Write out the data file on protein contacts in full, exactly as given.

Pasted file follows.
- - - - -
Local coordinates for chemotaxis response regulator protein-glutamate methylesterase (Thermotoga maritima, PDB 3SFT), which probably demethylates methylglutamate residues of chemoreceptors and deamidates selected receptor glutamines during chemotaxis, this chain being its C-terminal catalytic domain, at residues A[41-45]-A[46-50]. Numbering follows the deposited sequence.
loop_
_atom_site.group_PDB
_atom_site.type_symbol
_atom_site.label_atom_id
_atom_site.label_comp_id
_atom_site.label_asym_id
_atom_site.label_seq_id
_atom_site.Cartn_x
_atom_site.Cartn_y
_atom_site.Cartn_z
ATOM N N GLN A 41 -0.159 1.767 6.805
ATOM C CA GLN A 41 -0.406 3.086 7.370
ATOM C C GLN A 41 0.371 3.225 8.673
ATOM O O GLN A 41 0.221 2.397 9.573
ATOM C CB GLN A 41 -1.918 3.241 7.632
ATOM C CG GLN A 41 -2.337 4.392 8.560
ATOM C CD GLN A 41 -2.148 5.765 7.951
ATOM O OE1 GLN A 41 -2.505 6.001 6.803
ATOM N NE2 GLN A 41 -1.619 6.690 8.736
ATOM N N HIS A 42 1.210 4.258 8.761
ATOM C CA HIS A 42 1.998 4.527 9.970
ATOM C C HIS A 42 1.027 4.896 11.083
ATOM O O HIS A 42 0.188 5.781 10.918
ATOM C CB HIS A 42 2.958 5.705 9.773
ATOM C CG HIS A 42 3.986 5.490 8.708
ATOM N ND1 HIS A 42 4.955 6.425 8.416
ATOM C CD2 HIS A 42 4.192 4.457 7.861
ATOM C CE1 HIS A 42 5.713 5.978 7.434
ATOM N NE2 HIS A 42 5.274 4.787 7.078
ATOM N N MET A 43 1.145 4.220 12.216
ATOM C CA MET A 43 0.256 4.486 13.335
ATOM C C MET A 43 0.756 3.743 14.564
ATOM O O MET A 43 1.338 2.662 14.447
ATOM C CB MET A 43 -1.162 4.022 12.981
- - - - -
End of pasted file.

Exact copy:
Local coordinates for chemotaxis response regulator protein-glutamate methylesterase (Thermotoga maritima, PDB 3SFT), which probably demethylates methylglutamate residues of chemoreceptors and deamidates selected receptor glutamines during chemotaxis, this chain being its C-terminal catalytic domain, at residues A[41-45]-A[46-50]. Numbering follows the deposited sequence.
loop_
_atom_site.group_PDB
_atom_site.type_symbol
_atom_site.label_atom_id
_atom_site.label_comp_id
_atom_site.label_asym_id
_atom_site.label_seq_id
_atom_site.Cartn_x
_atom_site.Cartn_y
_atom_site.Cartn_z
ATOM N N GLN A 41 -0.159 1.767 6.805
ATOM C CA GLN A 41 -0.406 3.086 7.370
ATOM C C GLN A 41 0.371 3.225 8.673
ATOM O O GLN A 41 0.221 2.397 9.573
ATOM C CB GLN A 41 -1.918 3.241 7.632
ATOM C CG GLN A 41 -2.337 4.392 8.560
ATOM C CD GLN A 41 -2.148 5.765 7.951
ATOM O OE1 GLN A 41 -2.505 6.001 6.803
ATOM N NE2 GLN A 41 -1.619 6.690 8.736
ATOM N N HIS A 42 1.210 4.258 8.761
ATOM C CA HIS A 42 1.998 4.527 9.970
ATOM C C HIS A 42 1.027 4.896 11.083
ATOM O O HIS A 42 0.188 5.781 10.918
ATOM C CB HIS A 42 2.958 5.705 9.773
ATOM C CG HIS A 42 3.986 5.490 8.708
ATOM N ND1 HIS A 42 4.955 6.425 8.416
ATOM C CD2 HIS A 42 4.192 4.457 7.861
ATOM C CE1 HIS A 42 5.713 5.978 7.434
ATOM N NE2 HIS A 42 5.274 4.787 7.078
ATOM N N MET A 43 1.145 4.220 12.216
ATOM C CA MET A 43 0.256 4.486 13.335
ATOM C C MET A 43 0.756 3.743 14.564
ATOM O O MET A 43 1.338 2.662 14.447
ATOM C CB MET A 43 -1.162 4.022 12.981